Scottish marine energy sector receives funding boost
A new marine energy fund to help develop Scotland’s first commercially viable wave and tidal systems was announced by first minister Alex Salmond on the opening day of the All Energy 2012 Exhibition and Conference in Aberdeen last week.
The £18 million Marine Renewables Commercialisation Fund (MRCF) forms part of the £35 million committed by the Scottish government and its enterprise agencies to specifically support the development of demonstrator wave and tidal power schemes up to commercialisation over the next three years.
The new fund – which is to be steered by the Carbon Trust – was one of the many boosts for Scotland’s burgeoning renewables industry unveiled at the event, and is now open for bids from marine energy developers.
Scotland has a world leading resource and is a hot bed of innovation and deployment making marine energy an exciting green growth sector.
In his address to industry delegates, Salmond also announced a new research centre devoted to the development of carbon capture technology, which experts claim will be the key to unlocking the recovery of £190 billion worth of North Sea oil.
He also announced the first award from the £70 million National Renewables Infrastructure Fund (NRIF) – a £500,000 grant to transform a strategic dock near Glasgow in to a key manufacturing location for renewable energy.
The MRCF comes in addition to a sum of money from the £103 million Renewable Energy Investment Fund, as well as the Wave and Tidal Energy: Research, Development and Demonstration Support (WATERS) funding which is aimed at further developing the testing of new wave and tidal prototypes in Scottish seas.
The first minister said, “The new fund brings together the marine renewables expertise of the Carbon Trust, Scottish government and our enterprise agencies.
“It will help move the wave and tidal sector from prototype devices to commercially-viable arrays, producing increasing amounts of electricity solely from the power of the seas and deliver a lasting legacy for future generations.
And Dr Stephen Wyatt, head of technology acceleration at the Carbon Trust, added, “Scotland has a world leading resource and is a hot bed of innovation and deployment making marine energy an exciting green growth sector.
“This new fund will be critical to tackle the next set of challenges and innovate to drive down costs of both wave and tidal power.”
Indeed, the new fund reflects the government’s push to maintain Scotland’s position at the forefront wave and tidal development, keeping the nation at the centre for global investment in marine technology.
With 11,800km of coastline, 10% of Europe’s wave and tidal energy resources and 25% of Europe’s tidal stream potential, it is only natural that the SNP government continue to support the development of marine power through funds like the MRCF.
Moreover, bolstering the wave and tidal energy sectors will be intrinsic to Scotland’s renewables revolution under Alex Salmond – whose SNP government remains committed to generating the equivalent of one-hundred per cent of Scotland’s electricity consumption from renewables by 2020.
The European Marine Energy Centre (EMEC) in Orkney is one existing physical demonstration of Scotland’s power in the marine energy sector. It is the first centre of its kind to be developed anywhere in the world, offering developers the chance to test full-scale grid connected prototype wave and tidal devices in unrivalled turbulent seas.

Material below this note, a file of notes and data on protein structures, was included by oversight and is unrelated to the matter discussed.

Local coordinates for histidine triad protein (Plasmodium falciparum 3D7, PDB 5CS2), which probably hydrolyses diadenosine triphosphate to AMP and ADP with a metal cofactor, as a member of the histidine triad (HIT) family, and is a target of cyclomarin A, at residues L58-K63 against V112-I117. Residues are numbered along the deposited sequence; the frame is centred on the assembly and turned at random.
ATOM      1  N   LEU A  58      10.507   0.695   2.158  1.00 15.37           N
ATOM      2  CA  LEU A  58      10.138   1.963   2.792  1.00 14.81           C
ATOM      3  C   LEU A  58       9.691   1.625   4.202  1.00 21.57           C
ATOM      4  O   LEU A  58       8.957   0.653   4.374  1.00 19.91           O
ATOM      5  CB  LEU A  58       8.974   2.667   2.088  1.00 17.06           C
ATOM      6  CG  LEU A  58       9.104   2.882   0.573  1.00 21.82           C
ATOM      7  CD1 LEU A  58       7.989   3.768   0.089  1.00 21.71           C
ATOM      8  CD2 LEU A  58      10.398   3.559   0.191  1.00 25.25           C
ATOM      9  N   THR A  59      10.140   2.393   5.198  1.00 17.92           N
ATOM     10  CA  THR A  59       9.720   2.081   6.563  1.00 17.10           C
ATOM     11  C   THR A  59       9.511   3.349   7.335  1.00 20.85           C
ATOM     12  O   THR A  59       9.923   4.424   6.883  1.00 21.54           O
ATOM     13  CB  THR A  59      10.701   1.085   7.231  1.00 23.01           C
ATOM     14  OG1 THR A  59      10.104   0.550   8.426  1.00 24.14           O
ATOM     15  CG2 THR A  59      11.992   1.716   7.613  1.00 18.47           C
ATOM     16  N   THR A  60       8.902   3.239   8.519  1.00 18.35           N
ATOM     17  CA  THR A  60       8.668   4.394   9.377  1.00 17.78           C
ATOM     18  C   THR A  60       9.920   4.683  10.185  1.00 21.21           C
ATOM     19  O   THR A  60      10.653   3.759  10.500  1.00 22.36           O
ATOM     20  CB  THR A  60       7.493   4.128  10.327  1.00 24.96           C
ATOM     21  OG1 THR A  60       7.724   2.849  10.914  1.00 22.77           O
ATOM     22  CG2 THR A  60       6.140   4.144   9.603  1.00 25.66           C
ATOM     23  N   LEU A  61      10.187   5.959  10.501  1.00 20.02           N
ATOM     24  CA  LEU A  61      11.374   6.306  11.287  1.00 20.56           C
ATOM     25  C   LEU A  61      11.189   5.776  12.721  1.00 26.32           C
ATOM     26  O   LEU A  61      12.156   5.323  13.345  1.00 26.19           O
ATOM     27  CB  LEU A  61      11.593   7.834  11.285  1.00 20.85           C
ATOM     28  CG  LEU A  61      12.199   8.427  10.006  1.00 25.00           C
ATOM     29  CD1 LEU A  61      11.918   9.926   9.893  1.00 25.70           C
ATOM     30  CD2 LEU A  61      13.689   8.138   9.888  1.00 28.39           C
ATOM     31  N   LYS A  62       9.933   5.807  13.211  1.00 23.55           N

Research across wave and tidal project sites is also conducted in order to ensure that the marine environment is preserved while wave and tidal devices are deployed for testing.
The MRCF will help support many of the projects at the EMEC by bringing devices up to commercialisation that have already been demonstrated at the full-scale prototype stage.
Indeed, Scotland’s marine energy sector is at an exciting stage of development today, with the machines harnessing wave and tidal power more efficiently than ever before. This means that large scale utility companies and industry leaders are starting to see how the technology is developing, and that cost-effective electricity generation from the sea – a concept once viewed by many as a distant ideology – really is possible.
One of the most innovative schemes currently in motion is the Scottish government’s £10m Saltire Prize, which has been attracting significant global interest for marine power.
Set up in December 2008 by the Scottish government in conjunction with National Geographic, the prize will accelerate the commercial development of marine energy technology by rewarding the team or individual that achieves the greatest volume of electrical output over a set minimum 100 gigawatt hurdle across a two-year period using only the power of the sea.
There have been 171 registrations of interest from teams in 31 countries – with three competitors at this stage fully pledged – Aquamarine Power, Pelamis Wave Power and ScottishPower Renewables.
In addition to the pull of the £10m award, the project – which will last until July 2017 – will also encourage revolutionary breakthroughs in wave and tidal technology by offering world-class research facilities and an SNP government heavily supportive of the renewables industry.
The overall aim of the prize is to commercialise the marine energy industry in Scotland, allowing the country to capture a larger share of the growing UK, European and global marine market, which could be worth £4 billion to Scotland’s economy by 2020.
With government-backed initiatives like the Saltire Prize and the MRCF, there is strong assurance that Scotland will maintain its place as a key rallying point for global interest in the marine energy industry well in to the future.
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